So customers walk around stores armed with their smartphones, checking to make sure they can get that TV or iPad a little cheaper on Amazon. It’s a big deal for retailers because, of course, their ultimate goal to encourage browsers to actually buy stuff. And they’re dealing with it in different ways.

Best Buy, for example, rolled out a promo campaign to combat “showrooming” by promising consumers that it would match or beat the price offered by local and online retailers for every product in stock. Bold move, but this week Reddit users found an Australian specialty foods retailer with an even more brazen approach: charging customers $5 just to browse.

Frankly, we don’t think this approach will work. It implies that the retailer simply doesn’t trust the public — which is a terrible PR move. If it were a high-end store then charging visitors $5 to look around might make sense. But don’t most people visit the Gucci store just to browse anyway? It’s not like anyone can actually afford that stuff.

10 Brands That Do Customer Service Right on Twitter

Here’s an interesting fact: 30% of top brands now have “dedicated customer service Twitter handles”. This makes perfect sense, right? Customers value great service above all else, they love the instant gratification of social media and they really, really hate waiting for reps to pick up the phone. Also: by establishing separate Twitter handles for customer service, brands can “divert negative attention and activity” away from the primary feed.

So what goes into running a great customer service operation in the twittersphere? In order to find out, we poked around and found ten examples of brands that are doing it right, starting with some of the biggest.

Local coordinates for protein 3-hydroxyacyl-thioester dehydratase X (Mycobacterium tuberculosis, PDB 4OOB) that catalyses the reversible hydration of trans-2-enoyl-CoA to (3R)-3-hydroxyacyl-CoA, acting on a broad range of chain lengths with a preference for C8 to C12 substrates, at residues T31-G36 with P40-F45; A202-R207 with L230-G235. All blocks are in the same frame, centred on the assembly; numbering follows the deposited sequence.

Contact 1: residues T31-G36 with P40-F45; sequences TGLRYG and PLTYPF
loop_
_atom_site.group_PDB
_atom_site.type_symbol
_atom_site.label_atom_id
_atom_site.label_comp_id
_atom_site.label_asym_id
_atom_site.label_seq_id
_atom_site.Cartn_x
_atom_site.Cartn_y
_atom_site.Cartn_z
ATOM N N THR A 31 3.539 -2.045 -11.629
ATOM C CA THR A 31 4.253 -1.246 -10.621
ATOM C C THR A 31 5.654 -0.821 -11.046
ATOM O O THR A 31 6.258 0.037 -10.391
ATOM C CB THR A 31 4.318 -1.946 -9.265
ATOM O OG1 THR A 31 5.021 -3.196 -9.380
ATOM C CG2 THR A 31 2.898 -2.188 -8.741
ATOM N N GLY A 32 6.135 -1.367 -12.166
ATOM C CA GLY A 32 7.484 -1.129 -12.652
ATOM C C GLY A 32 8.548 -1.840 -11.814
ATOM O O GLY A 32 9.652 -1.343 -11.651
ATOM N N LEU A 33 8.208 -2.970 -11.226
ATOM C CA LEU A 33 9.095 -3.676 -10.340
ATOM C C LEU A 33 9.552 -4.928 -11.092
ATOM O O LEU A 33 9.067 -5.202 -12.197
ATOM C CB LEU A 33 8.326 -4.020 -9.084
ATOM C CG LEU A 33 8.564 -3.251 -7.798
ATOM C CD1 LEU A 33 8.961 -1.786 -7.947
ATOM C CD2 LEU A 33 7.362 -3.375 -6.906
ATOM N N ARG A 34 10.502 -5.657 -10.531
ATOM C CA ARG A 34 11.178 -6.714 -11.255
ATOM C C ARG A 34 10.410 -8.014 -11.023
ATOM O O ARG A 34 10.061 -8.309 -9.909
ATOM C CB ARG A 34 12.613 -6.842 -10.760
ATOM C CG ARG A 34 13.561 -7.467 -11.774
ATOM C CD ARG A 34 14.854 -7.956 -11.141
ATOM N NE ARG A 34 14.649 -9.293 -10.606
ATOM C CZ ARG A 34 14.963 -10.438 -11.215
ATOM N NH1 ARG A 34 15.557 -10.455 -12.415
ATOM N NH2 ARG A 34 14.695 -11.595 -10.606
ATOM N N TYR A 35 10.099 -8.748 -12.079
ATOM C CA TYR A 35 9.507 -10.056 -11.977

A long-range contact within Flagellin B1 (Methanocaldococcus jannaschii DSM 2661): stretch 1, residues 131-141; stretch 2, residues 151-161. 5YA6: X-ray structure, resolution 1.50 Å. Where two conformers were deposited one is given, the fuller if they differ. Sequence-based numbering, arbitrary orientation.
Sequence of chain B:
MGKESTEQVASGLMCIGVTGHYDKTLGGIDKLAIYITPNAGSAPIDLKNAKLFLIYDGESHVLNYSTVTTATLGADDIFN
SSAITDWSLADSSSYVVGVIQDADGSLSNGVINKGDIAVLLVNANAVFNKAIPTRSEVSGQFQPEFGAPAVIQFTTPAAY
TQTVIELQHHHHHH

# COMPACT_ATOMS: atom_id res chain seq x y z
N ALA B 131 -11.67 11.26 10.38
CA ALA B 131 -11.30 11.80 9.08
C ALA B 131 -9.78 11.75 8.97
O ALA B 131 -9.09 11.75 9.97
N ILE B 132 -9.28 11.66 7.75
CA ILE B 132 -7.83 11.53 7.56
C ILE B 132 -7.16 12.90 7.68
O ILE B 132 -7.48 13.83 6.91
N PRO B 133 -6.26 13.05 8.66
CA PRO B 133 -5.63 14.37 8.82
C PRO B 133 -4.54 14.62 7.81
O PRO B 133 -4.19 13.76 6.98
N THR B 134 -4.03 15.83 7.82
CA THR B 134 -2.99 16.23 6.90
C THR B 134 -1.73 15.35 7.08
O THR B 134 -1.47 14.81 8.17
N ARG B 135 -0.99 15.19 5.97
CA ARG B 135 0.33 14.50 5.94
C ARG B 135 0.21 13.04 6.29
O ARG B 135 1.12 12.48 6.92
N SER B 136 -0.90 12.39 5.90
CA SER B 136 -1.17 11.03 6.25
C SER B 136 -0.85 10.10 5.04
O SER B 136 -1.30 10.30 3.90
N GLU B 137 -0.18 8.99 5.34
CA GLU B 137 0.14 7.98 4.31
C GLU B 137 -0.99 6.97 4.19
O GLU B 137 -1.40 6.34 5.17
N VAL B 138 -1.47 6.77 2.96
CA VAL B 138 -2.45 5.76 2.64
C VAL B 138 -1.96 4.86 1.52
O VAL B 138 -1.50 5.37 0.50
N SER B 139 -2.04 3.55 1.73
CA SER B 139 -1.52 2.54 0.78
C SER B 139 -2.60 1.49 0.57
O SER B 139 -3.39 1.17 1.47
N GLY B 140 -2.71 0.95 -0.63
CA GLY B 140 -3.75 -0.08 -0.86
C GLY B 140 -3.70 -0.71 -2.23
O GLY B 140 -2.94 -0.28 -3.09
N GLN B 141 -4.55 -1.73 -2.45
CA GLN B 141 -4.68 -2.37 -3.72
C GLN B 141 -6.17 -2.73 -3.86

1. Nike Support: This one is pretty much the gold standard. A quick glance at the account with all replies shows you how quickly and how often the feed’s managers respond to individual customers.

2. Xbox Support: Xbox boldly claims to hold the Guinness World Record for “most responsive Twitter feed”–and based on the number of replies their team posts every minute, we can see why they make that claim.

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PR Fail: Amazon Silent on ‘Keep Calm and Rape a Lot’ T-Shirt Scandal

If there’s one trend we’d like to kill deader than the Harlem Shake, it’s “Keep Calm and Carry On”. Now comes news that will hopefully mark the end of this meme: Amazon is in a big pot of extra-hot PR water after briefly carrying a series of T-shirts bearing charming slogans like “Keep Calm and Hit Her”, “Keep Calm and Knife Her” and the winner, “Keep Calm and Rape a Lot.”

We think we speak for everyone when we say “Yikes.”

Here’s the dish: over the weekend, said shirts appeared on the site via a super classy Australian third-party retailer known as Solid Gold Bomb which has partnered with Amazon in the past. A public uproar quickly followed, with Britain’s shadow culture secretary calling on Amazon to make an immediate and “substantial” donation to a refuge for abused women. Amazon quickly removed the pages, but as you can see from the image above, screenshots live forever..